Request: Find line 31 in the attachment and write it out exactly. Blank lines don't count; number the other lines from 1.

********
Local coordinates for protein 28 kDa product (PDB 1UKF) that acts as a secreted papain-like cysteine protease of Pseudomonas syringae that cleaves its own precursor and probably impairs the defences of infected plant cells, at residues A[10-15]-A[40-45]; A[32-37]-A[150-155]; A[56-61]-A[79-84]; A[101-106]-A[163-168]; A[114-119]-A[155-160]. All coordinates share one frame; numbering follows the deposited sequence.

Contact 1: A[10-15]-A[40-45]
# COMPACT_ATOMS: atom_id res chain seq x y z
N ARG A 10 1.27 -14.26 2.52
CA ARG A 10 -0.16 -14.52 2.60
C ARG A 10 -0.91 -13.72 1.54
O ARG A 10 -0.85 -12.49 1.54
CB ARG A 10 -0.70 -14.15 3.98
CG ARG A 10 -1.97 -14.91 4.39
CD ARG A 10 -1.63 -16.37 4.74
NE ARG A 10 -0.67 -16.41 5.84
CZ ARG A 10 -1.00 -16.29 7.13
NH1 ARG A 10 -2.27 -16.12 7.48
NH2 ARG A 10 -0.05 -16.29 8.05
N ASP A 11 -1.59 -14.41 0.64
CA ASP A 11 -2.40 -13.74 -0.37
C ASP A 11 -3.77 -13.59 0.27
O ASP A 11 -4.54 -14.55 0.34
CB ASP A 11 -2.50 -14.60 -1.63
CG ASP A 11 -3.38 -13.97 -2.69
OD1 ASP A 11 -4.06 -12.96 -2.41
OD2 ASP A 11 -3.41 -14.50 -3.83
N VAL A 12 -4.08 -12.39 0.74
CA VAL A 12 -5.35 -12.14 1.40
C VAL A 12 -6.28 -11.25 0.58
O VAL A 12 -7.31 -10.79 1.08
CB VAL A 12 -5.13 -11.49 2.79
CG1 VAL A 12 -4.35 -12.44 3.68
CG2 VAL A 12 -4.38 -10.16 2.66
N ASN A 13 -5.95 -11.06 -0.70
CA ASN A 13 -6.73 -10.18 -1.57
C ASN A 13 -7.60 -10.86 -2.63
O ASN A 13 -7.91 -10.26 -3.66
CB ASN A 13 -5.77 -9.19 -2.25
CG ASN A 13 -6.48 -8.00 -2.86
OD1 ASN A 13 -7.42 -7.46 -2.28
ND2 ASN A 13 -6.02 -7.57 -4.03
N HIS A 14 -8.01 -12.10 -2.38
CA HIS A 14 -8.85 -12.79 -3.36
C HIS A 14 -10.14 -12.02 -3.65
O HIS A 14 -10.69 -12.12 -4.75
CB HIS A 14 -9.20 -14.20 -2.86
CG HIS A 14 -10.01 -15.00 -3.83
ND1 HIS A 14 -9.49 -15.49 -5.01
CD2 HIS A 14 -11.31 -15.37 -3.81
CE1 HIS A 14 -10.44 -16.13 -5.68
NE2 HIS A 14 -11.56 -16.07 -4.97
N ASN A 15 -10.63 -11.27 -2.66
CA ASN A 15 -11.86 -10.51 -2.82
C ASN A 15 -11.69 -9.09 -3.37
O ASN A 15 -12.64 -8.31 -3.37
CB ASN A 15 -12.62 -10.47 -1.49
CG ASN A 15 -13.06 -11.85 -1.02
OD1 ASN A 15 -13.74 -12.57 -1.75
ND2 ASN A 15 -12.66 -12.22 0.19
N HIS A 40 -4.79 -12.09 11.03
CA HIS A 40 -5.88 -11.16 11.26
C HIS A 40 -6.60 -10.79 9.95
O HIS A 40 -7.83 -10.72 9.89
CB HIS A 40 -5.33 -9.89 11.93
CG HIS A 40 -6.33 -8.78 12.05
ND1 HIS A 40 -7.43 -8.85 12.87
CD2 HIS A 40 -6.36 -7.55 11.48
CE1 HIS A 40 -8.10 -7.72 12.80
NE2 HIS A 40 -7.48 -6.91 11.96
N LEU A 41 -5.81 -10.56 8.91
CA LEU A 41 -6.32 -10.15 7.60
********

CA ASN A 13 -6.73 -10.18 -1.57